Underground poets are about to roar.
Street Poet Review, a new online journal being launched by Damian Rucci in February, will let them roar as loud as they want. The goal is to give a voice to those who are currently silenced by existing journals. Rucci understands their silence because his work has been silenced many times as well.
This will be the first foray into running a journal for Rucci, but he gained valuable experience as the poetry editor for the winter issue of Blue Mountain Review.
“I’m looking forward to digging my feet in,” said Rucci. “I found being an editor both challenging and rewarding, and now I’m looking to bring many fantastic important voices that often don’t receive the kudos they deserve.”
Street Poet Review will publish poems, essays on poetry/poets/poems, interviews, and chapbooks reviews. The journal will have no particular angle. Rucci says he’s simply looking for poems that speak to him - “poems that are strong and fearless; poems that are unapologetically original.”
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Taking advantage of the online medium, Street Poet Review will utilize a blog-based approach and feature new poems appearing on a rolling basis. Rucci hopes to publish 3-5 poems a week, along with essays, interviews, and reviews. The journal will be available for free and Rucci says there will never be any submission fees.
“The term ‘street poet’ has been used for almost a century in the UK and USA to refer to various poetry movements that have existed largely outside of academia and written by the working class,” explained Rucci. “With Street Poet Review, I’m hoping to create a venue for such poems and to further do my part within the poetry community. The poet Jericho Brown said once during an interview, that poetry is the only art form where everyone within it does something to push it forward or something like that.”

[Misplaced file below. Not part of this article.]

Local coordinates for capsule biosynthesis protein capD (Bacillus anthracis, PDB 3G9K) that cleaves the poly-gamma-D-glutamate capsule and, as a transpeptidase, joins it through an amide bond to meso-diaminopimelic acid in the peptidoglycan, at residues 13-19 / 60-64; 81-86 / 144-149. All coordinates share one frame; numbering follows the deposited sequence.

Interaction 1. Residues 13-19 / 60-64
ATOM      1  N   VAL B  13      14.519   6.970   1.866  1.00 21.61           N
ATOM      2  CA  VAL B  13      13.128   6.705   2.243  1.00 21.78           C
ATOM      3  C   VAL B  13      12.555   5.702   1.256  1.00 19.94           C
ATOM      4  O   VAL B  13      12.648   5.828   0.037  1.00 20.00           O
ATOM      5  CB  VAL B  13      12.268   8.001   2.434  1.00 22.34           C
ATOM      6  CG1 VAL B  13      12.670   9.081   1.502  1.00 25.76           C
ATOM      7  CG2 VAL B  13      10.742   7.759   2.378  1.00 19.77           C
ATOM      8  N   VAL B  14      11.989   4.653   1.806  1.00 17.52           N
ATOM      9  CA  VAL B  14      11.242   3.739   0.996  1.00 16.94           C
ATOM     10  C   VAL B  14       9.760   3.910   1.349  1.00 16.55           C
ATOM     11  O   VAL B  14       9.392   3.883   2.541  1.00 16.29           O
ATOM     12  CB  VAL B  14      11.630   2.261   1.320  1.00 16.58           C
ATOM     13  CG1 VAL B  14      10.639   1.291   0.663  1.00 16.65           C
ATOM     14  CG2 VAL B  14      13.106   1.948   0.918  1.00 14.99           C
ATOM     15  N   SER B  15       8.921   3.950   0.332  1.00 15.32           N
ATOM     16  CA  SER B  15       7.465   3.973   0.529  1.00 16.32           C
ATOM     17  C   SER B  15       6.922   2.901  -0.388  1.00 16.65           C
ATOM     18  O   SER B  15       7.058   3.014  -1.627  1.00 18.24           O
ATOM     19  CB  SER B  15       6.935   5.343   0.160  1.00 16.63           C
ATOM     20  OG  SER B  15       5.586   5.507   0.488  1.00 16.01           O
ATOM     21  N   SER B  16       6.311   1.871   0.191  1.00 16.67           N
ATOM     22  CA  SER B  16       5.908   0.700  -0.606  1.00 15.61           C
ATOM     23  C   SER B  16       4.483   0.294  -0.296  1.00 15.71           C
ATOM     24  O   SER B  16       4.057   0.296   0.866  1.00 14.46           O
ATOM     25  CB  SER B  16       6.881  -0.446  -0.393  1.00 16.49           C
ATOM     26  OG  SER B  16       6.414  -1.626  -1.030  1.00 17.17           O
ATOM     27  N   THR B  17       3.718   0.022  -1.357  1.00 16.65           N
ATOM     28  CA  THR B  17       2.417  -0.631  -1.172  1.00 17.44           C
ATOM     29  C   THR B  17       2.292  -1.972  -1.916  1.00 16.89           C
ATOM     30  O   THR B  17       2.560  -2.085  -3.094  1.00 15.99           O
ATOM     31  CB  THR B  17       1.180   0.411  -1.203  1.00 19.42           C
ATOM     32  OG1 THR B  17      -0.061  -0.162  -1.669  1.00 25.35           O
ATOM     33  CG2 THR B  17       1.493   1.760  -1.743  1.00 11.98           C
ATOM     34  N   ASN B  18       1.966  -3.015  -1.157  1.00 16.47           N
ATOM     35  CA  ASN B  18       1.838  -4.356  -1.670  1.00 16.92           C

“A real Underground poetry scene has begun to blossom in the United States and I have been fortunate to be involved in it and to have met some of its leading voices,” he continued. “The internet has paved the way in uniting the many smaller poetry scenes and these poets are just as important as their academic peers and need more exposure to broader audience.”
Rucci, who has been writing as long as he can remember, says he has been thinking of doing something like this for a long time. He credits fellow poets Charles Joseph and Brandon Diehl (who were both heavily involved in the Lehigh Valley and New Jersey poetry scene with Rucci) as inspiring him to take the leap. Both previously launched projects of their own with Joseph creating Indigent Press a la Carte and Diehl creating Philosophical Idiot.
A website for Street Poet Review was under development at the time of the article, but Rucci has been building excitement for the journal with the Twitter account @streetpoetrw and initial reactions have been overwhelmingly positive.
“I have been surprised at the outpouring of support for this project as I have yet to really put energy into promoting it,” said Rucci. “I think people are hungry for real and they’re going to get it.”
Rucci grew up in the Bayshore area between West Keansburg and Keyport. He said poetry took on a more serious tone for him in 2015 after he was struck by a car and witnessed the fear of death. His favorite poets always change, but the late Victor Smith is always at the top of his list. Smith was involved in the Kansas City scene and passed away a few years back. Spartan Press published a collection of his work posthumously called Burning Down Oz From the Inside. Rucci honors his memory as the Twitter avatar for the journal, saying, “I feel like no one since Bob Kaufman has embodied the spirit of a street poet like Victor Smith did.”
“The problem is that the word /poetry/ has become a dirty word to the last two generations,” added Rucci. “I think this is largely due to the way poetry has been taught. Many public schools only focus on the classics which can appear esoteric and boring to newer readers.”
With Street Poet Review, Rucci plans on doing his part to change those views.